Notebook: Rauschenberg’s “Mother of God”
On a recent trip to the San Francisco Museum of Modern Art, I was struck by a Robert Rauschenberg piece I had never seen before, and which has, in a way, haunted me since. Mother of God, created in 1950, is a simple yet powerful mixed-media piece consisting of collaged city maps, a white disc painted amidst them, and a small magazine or newspaper excerpt pasted in the bottom right hand corner. Because it holds such an early place in the artist’s career, this work is often neglected (I have yet to find a monograph that includes a plate of it) and interpretations of it are brief or even inaccurate. I find the fundamental image of the piece, of absence and void, is something discussable on That’s Not It, and would like to present a compilation of interpretations I myself see possible as well as those I have found in other sources.
To begin, there are two possible readings of the title: as the Virgin Mary, or as the expletive provoked by a witnessing of the sublime. Both aspects of the dual-reading are supported by the work, and Rauschenberg creates an interesting dialectic through the painting’s emphasis on what is absent, missing, lacking, destroyed, or forgotten.
Before I continue, I should include the caveat that I cannot remember whether the circle is entirely painted over the maps or if it is created by the maps’ border. Most articles I have come across say the former, but my instinct is to say that the maps themselves were gone. As the image remains the same regardless, I do not know why this should be such an important point, but to me the nature of the white circle, whether it is superficial or intrinsic, determines its potency.
The most immediate response to the piece, given its date of creation, would be its resemblance to the destruction of an atomic bomb. The radius of a blast drawn out on a city map would not be an unfamiliar image of the Cold War and the sublime of such mass destruction would surely warrant the exclamation, “Mother of God.” I believe that this interpretation is the one most directly visible in the piece, but at the same time, I believe that Rauschenberg, in giving the piece a title with such multiplicities of meaning, did not intend that interpretation to constrain the others, of which, we will see, there are many.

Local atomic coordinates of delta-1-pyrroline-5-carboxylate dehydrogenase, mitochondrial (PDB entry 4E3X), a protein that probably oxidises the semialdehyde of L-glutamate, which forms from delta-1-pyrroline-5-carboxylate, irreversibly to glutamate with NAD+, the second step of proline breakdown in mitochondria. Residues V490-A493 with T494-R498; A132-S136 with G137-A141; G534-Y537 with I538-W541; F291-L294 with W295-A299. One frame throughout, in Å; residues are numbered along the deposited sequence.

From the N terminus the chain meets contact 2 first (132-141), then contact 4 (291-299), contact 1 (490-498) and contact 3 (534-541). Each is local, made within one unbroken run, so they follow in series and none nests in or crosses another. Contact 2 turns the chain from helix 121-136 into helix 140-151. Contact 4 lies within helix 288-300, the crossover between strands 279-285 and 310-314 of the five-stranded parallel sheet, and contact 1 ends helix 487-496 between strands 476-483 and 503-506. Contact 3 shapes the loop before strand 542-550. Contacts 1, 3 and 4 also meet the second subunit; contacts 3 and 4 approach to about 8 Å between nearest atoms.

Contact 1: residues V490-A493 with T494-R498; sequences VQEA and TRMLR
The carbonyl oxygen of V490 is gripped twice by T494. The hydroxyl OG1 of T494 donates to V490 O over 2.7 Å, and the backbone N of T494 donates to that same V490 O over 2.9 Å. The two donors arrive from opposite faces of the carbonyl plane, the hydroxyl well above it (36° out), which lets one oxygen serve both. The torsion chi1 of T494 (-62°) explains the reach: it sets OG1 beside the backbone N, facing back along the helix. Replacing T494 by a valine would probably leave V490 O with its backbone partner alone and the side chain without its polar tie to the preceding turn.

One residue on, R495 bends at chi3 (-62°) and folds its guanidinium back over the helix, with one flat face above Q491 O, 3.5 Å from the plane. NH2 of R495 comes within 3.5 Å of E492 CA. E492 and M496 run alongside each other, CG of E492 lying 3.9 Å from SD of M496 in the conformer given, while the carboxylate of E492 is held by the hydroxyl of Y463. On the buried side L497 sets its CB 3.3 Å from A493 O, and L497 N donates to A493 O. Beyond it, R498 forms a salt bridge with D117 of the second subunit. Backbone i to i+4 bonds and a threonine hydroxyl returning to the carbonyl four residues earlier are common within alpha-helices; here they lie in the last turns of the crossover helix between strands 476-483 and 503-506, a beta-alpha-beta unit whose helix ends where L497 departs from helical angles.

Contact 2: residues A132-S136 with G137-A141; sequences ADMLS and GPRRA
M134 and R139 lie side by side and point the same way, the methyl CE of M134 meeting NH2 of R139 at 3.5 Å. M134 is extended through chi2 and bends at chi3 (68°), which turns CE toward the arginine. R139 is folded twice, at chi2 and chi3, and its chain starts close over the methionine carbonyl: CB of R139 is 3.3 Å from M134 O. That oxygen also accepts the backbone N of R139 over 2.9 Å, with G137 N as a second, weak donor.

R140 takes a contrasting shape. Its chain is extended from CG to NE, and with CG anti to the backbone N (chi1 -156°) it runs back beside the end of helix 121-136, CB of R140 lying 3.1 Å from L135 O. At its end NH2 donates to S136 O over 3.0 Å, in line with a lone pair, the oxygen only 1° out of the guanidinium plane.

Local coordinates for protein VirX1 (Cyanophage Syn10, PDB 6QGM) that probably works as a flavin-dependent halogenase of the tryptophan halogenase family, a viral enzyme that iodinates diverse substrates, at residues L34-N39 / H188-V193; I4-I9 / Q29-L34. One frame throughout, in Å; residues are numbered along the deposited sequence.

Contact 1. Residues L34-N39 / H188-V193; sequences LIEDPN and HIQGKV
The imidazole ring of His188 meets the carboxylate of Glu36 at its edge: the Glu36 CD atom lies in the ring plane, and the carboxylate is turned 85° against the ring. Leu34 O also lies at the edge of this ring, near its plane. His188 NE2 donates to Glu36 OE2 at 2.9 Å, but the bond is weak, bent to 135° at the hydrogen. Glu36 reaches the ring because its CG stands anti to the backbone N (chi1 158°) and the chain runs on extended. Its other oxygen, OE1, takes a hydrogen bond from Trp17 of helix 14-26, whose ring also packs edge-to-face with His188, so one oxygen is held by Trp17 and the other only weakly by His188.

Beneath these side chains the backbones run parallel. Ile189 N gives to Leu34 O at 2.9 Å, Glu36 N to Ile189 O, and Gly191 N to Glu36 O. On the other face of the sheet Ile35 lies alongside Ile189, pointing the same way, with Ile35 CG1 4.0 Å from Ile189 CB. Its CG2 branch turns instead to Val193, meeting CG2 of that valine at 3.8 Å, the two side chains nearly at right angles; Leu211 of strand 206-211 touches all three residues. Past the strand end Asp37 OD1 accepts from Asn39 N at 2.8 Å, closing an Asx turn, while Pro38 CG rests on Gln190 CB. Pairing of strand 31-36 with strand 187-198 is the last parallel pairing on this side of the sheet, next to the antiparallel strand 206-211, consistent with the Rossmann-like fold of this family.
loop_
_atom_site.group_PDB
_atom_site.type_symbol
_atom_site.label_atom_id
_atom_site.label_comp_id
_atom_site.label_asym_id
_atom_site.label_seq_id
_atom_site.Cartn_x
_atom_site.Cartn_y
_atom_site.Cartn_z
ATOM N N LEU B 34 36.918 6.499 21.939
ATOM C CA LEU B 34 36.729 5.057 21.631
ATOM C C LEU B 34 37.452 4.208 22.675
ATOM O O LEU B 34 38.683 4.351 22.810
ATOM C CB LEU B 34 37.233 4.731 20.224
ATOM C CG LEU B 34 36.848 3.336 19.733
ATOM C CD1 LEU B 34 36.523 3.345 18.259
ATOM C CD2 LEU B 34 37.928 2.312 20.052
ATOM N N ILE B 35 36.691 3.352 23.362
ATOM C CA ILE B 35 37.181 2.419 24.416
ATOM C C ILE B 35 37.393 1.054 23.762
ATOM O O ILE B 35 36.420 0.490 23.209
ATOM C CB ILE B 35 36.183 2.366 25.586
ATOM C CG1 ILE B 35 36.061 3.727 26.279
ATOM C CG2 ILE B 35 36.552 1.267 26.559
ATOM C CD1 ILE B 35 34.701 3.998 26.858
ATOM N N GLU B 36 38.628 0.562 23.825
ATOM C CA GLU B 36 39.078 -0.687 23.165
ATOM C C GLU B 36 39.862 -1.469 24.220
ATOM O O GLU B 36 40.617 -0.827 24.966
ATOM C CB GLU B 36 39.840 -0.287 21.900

The white void is, for all intents and purposes, the subject of the work. The art’s meaningfulness is gained by Rauschenberg’s reversal of positive and negative space, and so the negative space becomes the central content. A very simple way of connecting the Virgin Mary with the piece would be to say that the void is a womb, which would also signify the unknown, unknowable origin of God. This in turn also plays on the paradox of Mary’s position as “Mother of God:” that she is the human mother of God’s son, his incarnation on Earth, who is also one with God Himself, yet she has no supremacy over the divinity of God, nor therefore of God Himself. Exactly what she can be praised for — for Christians wish to praise her as something more than a mere vessel — is often contradictory to this notion. This paradox contributes greatly to power of Rauschenberg’s image.
“He whom the entire universe could not contain was contained within your womb, O Theotokos.”
This line from an ancient Christian hymn implicates Rauschenberg’s painting in the question of what can contain what the entire universe cannot contain. Can a void contain what a map of the world cannot contain, can a painting contain it? I don’t think that this is a religious artwork in the sense of being devotional, but I do think that that Rauschenberg is accessing the idea of God as an unknowable supremity and I also believe that the realm of this work is the realm of awe. Theotokos is a Greek word which literally translates as “god-bearer,” but which is, by convention, translated into English as “Mother of God.” During the middle-ages, Theotokus icons (paintings or murals depicting the Virgin Mary with an infant Jesus) were an artform widely dispersed among Christian Europe. These icons share a common compositional style, as evidenced in these examples.
Obviously, there are no figures of the mother and child in Rauschenberg’s Mother of God (nor do I think Rauschenberg ever expected anybody, like me, to add them), but perhaps that is what the picture is truly lacking. Gold leaf was often used in the background of medieval religious art as a way of signifying a heavenly setting. Here we have lusterless city maps, which signify a purely earthly setting. The oddest compositional aspect of Rauschenberg’s work is that the circle and the maps which inscribe it are elevated on the campus, above an empty space. This raising of the main elements of the painting puts the circle at the same level as the halo in the Theotokos icons. It is not hard to imagine one of the Theotokos virgins superpositioned over this modern-day setting. Our void now becomes a halo, but what is a halo if it crowns no one?
The little snip of paper at the bottom right of the piece contains an excerpt of text that reads:
“An invaluable spiritual road map. As simple and fundamental as life itself — Catholic Review.”
Rauschenberg often includes snippets of text, comic-strip panels, of advertisements like this as a way to play off the meaning provided by other parts of the work as well as the larger image itself. Here, the quote almost even seems like a punchline to a joke. The maps are not connected except by force and none leads anywhere. They are noise surrounding a peaceful source. The dialectic created between the void and this quote reminds me very much of a line from Stevens’s essay “Concerning a Chair of Poetry” (library) where he states “the Chair would be either a brilliant center or pretty much nothing at all.” Mother of God is, in fact, both.